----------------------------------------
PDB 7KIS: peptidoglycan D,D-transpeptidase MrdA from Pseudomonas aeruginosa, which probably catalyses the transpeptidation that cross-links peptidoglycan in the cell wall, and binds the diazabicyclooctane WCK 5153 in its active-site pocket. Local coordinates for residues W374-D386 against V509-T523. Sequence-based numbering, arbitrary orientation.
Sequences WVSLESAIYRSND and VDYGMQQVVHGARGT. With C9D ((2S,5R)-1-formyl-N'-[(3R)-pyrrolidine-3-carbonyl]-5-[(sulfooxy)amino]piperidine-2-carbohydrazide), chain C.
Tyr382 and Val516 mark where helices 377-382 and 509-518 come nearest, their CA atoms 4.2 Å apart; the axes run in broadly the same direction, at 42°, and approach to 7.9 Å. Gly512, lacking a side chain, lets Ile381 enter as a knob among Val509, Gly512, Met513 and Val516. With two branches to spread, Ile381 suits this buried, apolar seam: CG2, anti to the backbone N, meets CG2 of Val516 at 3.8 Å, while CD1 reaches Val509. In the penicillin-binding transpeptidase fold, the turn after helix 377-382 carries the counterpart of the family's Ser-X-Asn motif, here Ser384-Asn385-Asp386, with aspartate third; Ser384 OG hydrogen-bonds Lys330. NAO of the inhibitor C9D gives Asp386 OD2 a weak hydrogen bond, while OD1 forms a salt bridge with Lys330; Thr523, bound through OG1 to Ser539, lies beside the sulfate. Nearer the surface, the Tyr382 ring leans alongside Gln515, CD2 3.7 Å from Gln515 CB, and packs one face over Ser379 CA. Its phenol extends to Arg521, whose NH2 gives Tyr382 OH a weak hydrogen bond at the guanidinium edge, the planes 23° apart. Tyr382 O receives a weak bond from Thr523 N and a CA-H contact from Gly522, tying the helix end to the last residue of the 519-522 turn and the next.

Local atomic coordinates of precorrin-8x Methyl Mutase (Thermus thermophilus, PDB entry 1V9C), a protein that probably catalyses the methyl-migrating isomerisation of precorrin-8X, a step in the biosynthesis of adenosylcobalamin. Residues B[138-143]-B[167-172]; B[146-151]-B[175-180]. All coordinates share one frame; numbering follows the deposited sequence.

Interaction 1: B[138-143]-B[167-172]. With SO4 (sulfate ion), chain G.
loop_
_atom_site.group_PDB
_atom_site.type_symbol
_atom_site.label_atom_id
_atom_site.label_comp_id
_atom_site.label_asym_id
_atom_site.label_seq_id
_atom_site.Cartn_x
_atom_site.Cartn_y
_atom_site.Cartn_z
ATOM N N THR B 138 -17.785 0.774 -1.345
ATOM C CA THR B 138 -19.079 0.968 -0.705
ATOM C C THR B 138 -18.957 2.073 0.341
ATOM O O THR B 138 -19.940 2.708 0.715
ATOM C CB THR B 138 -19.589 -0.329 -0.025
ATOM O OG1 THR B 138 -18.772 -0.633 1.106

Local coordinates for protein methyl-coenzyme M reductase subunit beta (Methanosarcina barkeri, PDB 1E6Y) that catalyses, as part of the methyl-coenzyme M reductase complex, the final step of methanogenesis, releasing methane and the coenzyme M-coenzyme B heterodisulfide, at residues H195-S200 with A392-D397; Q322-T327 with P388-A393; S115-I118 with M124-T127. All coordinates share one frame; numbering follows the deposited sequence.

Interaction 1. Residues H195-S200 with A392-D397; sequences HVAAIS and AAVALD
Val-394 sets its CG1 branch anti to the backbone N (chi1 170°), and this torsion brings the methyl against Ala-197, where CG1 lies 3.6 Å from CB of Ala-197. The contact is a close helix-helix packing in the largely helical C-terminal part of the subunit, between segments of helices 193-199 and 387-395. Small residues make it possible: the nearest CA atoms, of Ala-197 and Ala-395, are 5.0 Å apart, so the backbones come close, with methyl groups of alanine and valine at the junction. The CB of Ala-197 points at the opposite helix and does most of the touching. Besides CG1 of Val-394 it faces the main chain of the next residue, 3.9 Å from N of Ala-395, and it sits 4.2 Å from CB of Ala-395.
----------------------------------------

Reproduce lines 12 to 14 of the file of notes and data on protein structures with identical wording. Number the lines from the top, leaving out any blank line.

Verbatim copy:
_atom_site.label_seq_id
_atom_site.Cartn_x
_atom_site.Cartn_y